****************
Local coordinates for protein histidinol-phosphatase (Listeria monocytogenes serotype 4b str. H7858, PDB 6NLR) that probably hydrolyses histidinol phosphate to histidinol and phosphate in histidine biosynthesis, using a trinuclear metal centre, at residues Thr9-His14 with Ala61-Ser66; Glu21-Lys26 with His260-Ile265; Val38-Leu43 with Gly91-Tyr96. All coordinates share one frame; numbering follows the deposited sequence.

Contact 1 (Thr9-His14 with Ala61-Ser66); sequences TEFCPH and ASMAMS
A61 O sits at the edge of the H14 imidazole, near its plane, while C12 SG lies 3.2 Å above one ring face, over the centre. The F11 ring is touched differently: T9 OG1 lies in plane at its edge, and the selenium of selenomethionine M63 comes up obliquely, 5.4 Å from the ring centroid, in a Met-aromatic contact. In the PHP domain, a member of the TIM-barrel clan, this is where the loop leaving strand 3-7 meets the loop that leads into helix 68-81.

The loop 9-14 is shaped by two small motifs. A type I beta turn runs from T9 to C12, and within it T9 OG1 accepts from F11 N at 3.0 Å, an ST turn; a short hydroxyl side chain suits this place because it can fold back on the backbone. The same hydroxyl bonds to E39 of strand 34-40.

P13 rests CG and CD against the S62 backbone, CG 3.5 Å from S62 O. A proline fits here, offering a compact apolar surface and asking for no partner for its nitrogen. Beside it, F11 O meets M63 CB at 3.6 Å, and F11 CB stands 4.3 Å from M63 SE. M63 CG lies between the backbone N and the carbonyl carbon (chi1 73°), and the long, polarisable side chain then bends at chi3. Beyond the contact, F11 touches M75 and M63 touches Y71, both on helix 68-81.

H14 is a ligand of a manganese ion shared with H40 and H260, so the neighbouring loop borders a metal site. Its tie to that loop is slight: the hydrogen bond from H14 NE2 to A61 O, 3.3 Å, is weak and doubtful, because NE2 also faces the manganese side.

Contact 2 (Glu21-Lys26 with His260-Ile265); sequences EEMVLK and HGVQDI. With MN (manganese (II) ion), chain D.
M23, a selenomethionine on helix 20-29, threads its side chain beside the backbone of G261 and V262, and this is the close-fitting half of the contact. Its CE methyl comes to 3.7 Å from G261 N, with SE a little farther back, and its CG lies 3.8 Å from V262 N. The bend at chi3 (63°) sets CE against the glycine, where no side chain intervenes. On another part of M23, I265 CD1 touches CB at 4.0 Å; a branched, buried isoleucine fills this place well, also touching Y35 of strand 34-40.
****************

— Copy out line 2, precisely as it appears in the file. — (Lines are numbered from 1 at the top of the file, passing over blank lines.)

Contact 1 (Thr9-His14 with Ala61-Ser66); sequences TEFCPH and ASMAMS